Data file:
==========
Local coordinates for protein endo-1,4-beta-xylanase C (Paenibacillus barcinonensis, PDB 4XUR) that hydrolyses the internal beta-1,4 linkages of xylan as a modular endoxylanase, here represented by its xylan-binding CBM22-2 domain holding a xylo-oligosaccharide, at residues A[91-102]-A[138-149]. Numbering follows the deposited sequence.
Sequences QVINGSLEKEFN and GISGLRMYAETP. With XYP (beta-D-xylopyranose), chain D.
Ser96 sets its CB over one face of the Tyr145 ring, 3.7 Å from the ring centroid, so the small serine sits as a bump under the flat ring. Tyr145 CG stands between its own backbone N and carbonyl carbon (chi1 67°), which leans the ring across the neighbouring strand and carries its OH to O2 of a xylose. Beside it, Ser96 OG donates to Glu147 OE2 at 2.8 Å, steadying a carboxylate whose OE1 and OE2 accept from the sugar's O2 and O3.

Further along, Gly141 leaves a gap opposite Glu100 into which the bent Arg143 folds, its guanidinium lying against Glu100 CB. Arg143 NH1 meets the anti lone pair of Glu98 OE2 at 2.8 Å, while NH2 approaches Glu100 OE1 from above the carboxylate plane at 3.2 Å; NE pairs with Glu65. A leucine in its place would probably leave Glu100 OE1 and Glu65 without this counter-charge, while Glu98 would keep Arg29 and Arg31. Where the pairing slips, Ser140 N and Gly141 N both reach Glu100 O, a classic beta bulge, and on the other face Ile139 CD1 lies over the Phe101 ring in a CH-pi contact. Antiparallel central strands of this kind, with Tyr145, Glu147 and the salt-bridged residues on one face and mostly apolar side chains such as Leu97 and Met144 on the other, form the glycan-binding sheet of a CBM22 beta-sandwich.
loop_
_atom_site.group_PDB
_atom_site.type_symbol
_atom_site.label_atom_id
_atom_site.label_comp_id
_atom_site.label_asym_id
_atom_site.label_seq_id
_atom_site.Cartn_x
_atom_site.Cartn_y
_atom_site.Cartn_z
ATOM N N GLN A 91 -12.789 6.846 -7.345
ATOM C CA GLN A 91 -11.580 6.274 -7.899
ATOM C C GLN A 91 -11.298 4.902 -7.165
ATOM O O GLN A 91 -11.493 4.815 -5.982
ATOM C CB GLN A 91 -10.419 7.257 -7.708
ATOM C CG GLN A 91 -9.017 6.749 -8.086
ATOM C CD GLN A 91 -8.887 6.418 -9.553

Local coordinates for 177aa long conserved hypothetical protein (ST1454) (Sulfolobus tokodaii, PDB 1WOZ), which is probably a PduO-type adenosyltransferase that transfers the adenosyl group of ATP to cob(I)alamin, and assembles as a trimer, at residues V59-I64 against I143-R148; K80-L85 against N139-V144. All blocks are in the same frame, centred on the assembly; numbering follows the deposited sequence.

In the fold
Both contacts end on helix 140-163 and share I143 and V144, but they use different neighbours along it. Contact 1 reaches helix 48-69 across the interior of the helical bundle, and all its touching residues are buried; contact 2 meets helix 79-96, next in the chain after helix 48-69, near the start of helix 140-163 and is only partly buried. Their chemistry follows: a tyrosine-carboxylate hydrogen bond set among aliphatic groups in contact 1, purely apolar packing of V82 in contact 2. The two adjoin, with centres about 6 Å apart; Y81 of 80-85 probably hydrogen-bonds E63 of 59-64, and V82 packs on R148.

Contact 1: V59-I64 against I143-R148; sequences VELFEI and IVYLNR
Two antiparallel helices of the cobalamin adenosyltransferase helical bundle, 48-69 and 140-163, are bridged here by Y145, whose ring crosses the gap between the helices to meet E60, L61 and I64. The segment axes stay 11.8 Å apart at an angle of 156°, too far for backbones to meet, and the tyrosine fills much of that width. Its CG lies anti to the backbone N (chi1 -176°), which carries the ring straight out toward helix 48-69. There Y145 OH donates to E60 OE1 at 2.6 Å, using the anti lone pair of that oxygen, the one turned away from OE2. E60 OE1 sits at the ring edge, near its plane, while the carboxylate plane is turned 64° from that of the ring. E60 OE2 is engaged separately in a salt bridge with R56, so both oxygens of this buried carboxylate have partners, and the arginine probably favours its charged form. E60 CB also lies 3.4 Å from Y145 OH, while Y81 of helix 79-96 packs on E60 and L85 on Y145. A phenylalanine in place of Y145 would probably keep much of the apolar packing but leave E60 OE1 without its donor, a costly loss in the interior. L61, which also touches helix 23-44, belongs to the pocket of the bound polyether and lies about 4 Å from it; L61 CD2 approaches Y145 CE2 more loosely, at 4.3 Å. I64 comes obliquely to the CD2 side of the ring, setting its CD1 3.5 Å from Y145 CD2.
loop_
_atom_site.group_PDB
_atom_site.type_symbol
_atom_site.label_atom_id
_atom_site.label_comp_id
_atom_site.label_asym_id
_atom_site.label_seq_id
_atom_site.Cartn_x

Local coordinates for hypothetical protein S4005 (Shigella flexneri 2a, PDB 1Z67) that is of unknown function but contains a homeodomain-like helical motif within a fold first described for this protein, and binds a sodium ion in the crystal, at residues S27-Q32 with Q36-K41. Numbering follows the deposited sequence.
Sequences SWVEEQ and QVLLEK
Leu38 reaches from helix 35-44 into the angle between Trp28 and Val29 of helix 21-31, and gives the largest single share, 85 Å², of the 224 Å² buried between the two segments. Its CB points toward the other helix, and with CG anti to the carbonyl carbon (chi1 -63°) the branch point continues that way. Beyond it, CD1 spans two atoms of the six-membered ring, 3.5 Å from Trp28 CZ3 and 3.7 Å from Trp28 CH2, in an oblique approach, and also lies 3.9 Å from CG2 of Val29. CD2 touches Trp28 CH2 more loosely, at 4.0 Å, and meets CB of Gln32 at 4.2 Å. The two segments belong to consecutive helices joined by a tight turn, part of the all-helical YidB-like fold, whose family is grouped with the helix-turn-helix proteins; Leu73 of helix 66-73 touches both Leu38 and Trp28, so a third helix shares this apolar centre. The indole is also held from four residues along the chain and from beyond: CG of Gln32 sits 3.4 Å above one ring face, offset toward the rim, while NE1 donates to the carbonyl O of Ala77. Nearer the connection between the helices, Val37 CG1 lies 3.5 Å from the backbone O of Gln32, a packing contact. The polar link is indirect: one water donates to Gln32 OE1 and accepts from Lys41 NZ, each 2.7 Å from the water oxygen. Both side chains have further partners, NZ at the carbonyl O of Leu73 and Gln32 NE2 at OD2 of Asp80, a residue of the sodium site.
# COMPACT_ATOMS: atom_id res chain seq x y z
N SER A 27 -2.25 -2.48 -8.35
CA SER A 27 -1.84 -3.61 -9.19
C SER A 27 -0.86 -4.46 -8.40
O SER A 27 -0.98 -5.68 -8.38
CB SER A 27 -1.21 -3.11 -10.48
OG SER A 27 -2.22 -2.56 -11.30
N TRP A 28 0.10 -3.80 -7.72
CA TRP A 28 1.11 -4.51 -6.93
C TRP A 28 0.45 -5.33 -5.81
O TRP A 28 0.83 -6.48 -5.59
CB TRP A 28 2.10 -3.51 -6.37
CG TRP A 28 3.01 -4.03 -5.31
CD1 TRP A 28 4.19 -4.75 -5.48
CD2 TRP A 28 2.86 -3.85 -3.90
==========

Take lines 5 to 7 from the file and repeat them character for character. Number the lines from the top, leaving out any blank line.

loop_
_atom_site.group_PDB
_atom_site.type_symbol